I suppose a flea market technically isn't a shop, but whatever. I make the rules around here. You can buy Famicom games there so it qualifies for the purposes of my Fukuoka Famicom shop series.
My wife and I were cycling in to town yesterday afternoon when we passed by Hakozaki Shrine, dedicated to Hachiman, the Japanese god of war. Sounds like a good name for a video game, actually. Anyway, its a fairly impressive shrine:
Every month they hold a flea market there on this really long tree-lined avenue leading up to the Shrine. Its one of the largest flea markets in western Japan, with a couple hundred vendors.
I'm reminded when I read Famicom Freak's blog that in North America flea markets seem to be a pretty good place to find bargains on retro gaming stuff. In Fukuoka though this isn't really the case.
Yesterday though I did find what has to be the most awesome retro-game find ever. OK, I say that a lot, but really I mean it this time.
I won't skip directly to that, but instead take us on a little build up as we walked through the vendors, perusing their wares and making the obligatory non-gaming purchases of gifts for relatives that happen when one is shopping with a non-game collecting spouse.
There was some pretty cool stuff out there. One guy had a booth entirely filled with vinyl:After finishing up with this Famicom collecting thing I think I'm going to get an LP player and move into that hobby. They looked pretty awesome.
There were the odd vendor with a smattering of Famicom games, like this one, whose selection was lovingly wrapped in a paper bag along with some Super Famicom carts. I love the fact that they tucked these away just in front of their used jeans and shoes section:
The prices were reasonable (100-300 yen each depending on the game) but they were all games I already had, so I couldn't get any closer to my collecting goal at the market.
Other vendors had some really cool retro home electronics and furnishings. I would really love to get a TV like this one to hook my Famicom up to. Actually its a bit too retro for a Famicom but still, I dig its style:
The most amazing thing at the Flea Market was at the last stall in front of the shrine. I almost did a double take when I saw them. Nestled behind a bunch of boxes of clutter and junk sat these three beauties:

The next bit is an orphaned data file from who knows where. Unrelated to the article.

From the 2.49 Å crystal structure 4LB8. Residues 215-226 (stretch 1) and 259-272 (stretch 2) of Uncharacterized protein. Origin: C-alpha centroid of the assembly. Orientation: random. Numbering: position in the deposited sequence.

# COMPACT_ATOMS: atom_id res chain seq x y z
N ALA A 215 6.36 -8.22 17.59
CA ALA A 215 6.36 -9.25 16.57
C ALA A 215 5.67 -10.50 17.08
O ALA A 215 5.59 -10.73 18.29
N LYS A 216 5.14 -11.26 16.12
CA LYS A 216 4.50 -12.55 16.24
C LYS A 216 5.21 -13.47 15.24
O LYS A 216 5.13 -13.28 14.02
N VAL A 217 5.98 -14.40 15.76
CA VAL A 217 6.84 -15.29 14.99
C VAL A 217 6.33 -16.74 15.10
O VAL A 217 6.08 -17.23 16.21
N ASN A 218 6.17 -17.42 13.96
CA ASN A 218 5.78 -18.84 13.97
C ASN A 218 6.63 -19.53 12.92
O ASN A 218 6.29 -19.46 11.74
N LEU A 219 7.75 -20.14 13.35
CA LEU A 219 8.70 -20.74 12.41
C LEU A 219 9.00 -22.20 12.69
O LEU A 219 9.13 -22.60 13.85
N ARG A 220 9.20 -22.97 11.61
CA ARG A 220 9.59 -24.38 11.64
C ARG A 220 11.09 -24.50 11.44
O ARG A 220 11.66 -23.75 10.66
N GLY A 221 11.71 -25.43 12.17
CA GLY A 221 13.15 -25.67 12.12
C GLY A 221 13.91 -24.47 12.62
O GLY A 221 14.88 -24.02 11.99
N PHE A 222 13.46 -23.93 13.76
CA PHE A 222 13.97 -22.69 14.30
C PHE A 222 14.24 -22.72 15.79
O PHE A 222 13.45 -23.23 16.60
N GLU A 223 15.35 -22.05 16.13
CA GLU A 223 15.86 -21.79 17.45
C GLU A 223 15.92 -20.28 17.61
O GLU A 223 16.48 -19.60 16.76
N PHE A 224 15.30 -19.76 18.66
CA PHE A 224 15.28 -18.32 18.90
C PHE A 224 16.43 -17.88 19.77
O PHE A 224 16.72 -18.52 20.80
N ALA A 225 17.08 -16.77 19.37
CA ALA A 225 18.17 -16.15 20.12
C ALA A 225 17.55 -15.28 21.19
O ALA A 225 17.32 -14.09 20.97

These are three really old-school arcade pachinko type machines that you could play for 10 yen each. I saw something similar on an episode of GameCenter CX once. Look at them close-up:
The one of the left is called "The Mutant Robot", the one in the middle is "The Universe" and the one on the right is "W Attack".
"W Attack" you will notice is a Star-Wars rip-off, so I'm guessing these date from the late 70s. The artwork is lifted directly from the Death Star battle scene:
The artwork on the others is sweet enough to also merit extreme-close-ups:
I wish I could say that these, or at least one of them, now grace my living room, but alas I cannot. One of the disadvantages of being bicycle-bound is that large purchases that don't fit into a basket are hard to make. Or, to put it delicately, hard to convince your non-game collecting spouse to let you make. Believe me, I tried. Oh, the undignified scene I made. Reminiscent of a child in a department store crying to her mother for candy. All to no avail.
So these things are still out there, loaded onto to the back of a truck at the end of the day. I hold little hope that they will still be available by the time of the next flea market in December. Actually, they didn't have prices on them and I didn't ask so it is entirely possible that they are completely out of my price range anyway. I'm glad that I at least got to see them though.
I did get one massive consolation prize though. My super-awesome wife, perhaps sensing my disappointment, took me to Mandarake later in the day while we were downtown. While there she allowed me to choose my Christmas present out of the (drum roll please): glass case of retro-game collecting legend. It was the most beautiful moment ever, my first time to actually get something out of the glass case where they keep the best games at the best game shop in Fukuoka.
She was a figure of semi-divine beauty. Calling over the staff in the voice of Sirens:
"We want something out of the glass case."
Thus beckoned, they brought out from behind the counter the most noble tools of their most noble trade: The store's set of master keys.
Unlocking the shrine's outer door the staff member turned and in verse befit of a Homeric epic inquired:
"So, uh, which one do you want?"
In silent beauty my true love extended an index finger in the direction of a box on the middle shelf.
And the transaction was all but complete. Whisked off to the cashier she paid the bill and we were on our way, retro game treasure in tow.
What did I get? Stay tuned to this space. Like I you will also have to wait until Christmas for the grand unveiling.